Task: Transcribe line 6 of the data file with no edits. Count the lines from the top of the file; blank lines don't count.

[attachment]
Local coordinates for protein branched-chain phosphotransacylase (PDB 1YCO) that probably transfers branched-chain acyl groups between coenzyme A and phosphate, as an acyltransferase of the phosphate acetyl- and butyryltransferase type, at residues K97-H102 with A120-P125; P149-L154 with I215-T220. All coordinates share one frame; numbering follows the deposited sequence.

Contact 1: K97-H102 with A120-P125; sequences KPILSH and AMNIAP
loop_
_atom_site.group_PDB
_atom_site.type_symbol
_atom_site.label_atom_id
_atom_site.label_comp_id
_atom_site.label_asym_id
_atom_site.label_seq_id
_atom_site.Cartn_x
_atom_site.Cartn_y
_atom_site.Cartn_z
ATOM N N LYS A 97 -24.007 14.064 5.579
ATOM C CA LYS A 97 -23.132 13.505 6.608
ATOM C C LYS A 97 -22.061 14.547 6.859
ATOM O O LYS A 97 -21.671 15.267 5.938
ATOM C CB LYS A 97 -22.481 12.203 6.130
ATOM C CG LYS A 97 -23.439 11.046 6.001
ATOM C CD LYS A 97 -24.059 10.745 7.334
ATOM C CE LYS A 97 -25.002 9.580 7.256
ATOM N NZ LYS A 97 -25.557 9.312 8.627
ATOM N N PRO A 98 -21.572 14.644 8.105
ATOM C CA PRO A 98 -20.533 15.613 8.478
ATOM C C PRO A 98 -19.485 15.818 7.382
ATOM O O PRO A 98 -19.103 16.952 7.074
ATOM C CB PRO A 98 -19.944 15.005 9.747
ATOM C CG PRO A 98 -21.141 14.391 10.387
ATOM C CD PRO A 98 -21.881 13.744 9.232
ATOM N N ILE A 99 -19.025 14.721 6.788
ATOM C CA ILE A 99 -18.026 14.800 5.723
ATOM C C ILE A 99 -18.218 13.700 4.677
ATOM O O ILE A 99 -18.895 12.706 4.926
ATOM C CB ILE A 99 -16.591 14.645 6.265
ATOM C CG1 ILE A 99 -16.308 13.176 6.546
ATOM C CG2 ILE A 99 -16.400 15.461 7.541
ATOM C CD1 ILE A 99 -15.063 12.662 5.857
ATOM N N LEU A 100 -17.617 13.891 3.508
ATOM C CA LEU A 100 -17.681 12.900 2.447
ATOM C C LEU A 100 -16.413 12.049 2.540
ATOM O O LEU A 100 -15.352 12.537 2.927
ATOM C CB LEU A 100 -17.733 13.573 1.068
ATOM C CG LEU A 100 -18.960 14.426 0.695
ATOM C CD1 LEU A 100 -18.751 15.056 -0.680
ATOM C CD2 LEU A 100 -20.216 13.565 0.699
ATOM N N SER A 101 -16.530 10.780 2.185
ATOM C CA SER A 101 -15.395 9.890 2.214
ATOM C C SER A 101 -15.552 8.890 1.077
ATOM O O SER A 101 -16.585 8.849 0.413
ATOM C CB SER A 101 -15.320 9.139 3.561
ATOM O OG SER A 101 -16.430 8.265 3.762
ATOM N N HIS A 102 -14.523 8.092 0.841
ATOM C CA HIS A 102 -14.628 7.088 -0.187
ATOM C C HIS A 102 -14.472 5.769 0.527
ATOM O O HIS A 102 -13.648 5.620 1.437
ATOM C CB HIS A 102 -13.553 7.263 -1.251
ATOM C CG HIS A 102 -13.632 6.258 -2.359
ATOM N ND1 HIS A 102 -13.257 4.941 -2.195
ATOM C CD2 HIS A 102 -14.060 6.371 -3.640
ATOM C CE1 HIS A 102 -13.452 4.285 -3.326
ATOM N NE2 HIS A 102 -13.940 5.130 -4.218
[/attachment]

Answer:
_atom_site.label_atom_id